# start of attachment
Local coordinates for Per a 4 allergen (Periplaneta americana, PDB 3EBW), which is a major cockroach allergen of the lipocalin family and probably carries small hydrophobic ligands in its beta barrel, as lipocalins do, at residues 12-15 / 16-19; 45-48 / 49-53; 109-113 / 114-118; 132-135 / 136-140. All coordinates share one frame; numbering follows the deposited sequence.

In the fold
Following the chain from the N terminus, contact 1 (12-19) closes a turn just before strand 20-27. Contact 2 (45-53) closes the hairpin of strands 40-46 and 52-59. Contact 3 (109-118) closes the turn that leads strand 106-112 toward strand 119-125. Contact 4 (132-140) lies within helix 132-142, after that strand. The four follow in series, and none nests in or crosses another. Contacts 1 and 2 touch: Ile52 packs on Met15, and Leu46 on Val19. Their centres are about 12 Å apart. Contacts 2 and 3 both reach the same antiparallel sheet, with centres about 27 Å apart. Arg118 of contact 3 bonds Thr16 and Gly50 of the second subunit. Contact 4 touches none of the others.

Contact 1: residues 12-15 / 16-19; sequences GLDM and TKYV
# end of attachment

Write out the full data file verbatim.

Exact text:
Local coordinates for Per a 4 allergen (Periplaneta americana, PDB 3EBW), which is a major cockroach allergen of the lipocalin family and probably carries small hydrophobic ligands in its beta barrel, as lipocalins do, at residues 12-15 / 16-19; 45-48 / 49-53; 109-113 / 114-118; 132-135 / 136-140. All coordinates share one frame; numbering follows the deposited sequence.

In the fold
Following the chain from the N terminus, contact 1 (12-19) closes a turn just before strand 20-27. Contact 2 (45-53) closes the hairpin of strands 40-46 and 52-59. Contact 3 (109-118) closes the turn that leads strand 106-112 toward strand 119-125. Contact 4 (132-140) lies within helix 132-142, after that strand. The four follow in series, and none nests in or crosses another. Contacts 1 and 2 touch: Ile52 packs on Met15, and Leu46 on Val19. Their centres are about 12 Å apart. Contacts 2 and 3 both reach the same antiparallel sheet, with centres about 27 Å apart. Arg118 of contact 3 bonds Thr16 and Gly50 of the second subunit. Contact 4 touches none of the others.

Contact 1: residues 12-15 / 16-19; sequences GLDM and TKYV